If Music Be the Food of Love: A Conversation With Composer Michael Kurek (Joseph Pearce, March 6th, 2024, Imaginative Conservative)

Alluding presumably to my interest in what he now thought of his early compositions, those which were influenced by musical modernism and postmodernism, Dr. Kurek spoke of the “elements of craft to be learned with skill and diligence, which I was required to learn and compose as a student (and even later as a professor, in order to successfully gain tenure).” Having mastered the craft dutifully, he began to see and realize that it was “a misguided craft, the pursuit of which, for its own sake and as an end in itself, only evinced an arcane musical alchemy of techniques that did not edify or uplift humanity”. The realization came as a revelation, an epiphany, which led to a rejection of the techniques he had learned. Feeling creatively revitalized, he began anew. “I started over from scratch, learning the old techniques, not from living teachers (there were no longer any) but from studying the musical scores of the great composers of the past, who became my teachers.”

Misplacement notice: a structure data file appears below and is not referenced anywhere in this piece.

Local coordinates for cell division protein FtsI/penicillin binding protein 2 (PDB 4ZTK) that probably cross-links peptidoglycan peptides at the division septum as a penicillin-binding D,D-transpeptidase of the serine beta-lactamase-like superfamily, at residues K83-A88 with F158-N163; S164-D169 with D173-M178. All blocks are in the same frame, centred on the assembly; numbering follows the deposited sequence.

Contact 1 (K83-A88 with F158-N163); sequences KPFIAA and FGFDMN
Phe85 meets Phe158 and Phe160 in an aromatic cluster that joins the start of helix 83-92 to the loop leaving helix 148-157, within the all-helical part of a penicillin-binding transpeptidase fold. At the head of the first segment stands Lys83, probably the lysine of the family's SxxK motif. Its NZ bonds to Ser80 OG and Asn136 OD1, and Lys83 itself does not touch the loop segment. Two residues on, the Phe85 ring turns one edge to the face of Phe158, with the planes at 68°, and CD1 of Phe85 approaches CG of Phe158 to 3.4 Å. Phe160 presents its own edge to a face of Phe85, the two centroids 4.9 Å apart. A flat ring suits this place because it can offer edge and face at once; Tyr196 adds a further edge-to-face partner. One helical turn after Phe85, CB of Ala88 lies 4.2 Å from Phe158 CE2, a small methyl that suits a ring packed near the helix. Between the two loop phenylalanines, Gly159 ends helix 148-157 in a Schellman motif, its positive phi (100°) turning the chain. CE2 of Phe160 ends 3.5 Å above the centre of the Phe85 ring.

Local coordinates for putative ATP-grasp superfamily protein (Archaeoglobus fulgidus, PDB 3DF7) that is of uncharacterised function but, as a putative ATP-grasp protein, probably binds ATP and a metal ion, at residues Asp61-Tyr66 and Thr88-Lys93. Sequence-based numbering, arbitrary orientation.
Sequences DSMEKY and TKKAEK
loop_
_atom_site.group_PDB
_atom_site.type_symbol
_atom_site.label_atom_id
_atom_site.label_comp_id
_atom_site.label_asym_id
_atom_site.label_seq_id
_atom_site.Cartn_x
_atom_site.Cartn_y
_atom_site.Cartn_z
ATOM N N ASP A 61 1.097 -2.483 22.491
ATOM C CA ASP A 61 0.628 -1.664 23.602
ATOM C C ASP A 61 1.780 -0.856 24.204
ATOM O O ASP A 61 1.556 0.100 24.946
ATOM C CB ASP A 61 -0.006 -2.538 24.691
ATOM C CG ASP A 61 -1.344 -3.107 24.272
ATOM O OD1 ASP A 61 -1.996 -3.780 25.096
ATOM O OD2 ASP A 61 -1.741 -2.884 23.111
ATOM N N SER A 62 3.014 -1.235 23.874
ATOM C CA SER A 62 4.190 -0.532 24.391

Driven by a new enthusiasm, he now sought to write music that he would himself enjoy were he a member of the audience. Added to this unabashed populism, he also sought permanence or at least durability for his musical compositions, seeking to write music that people would want to hear more than once, “preferably many times over, even falling in love with its beauty”. There was also a sense of responsibility to the wider world and the living culture. “I wanted to write music that I hoped would mean that, after I die, I would be leaving the world a little more beautiful because of my creative contribution.” Last but indubitably not least, he sought to offer his gifts in thanksgiving to the Giver of the gift, “to honor God with a teleological narrative”, in which the music is seen to be working its way toward a climax or musical goal. “This, for me, reflects a goal of hope and ultimate salvation, unlike music that sounds random, aimless, purposeless, and Nihilistic or like Dada.”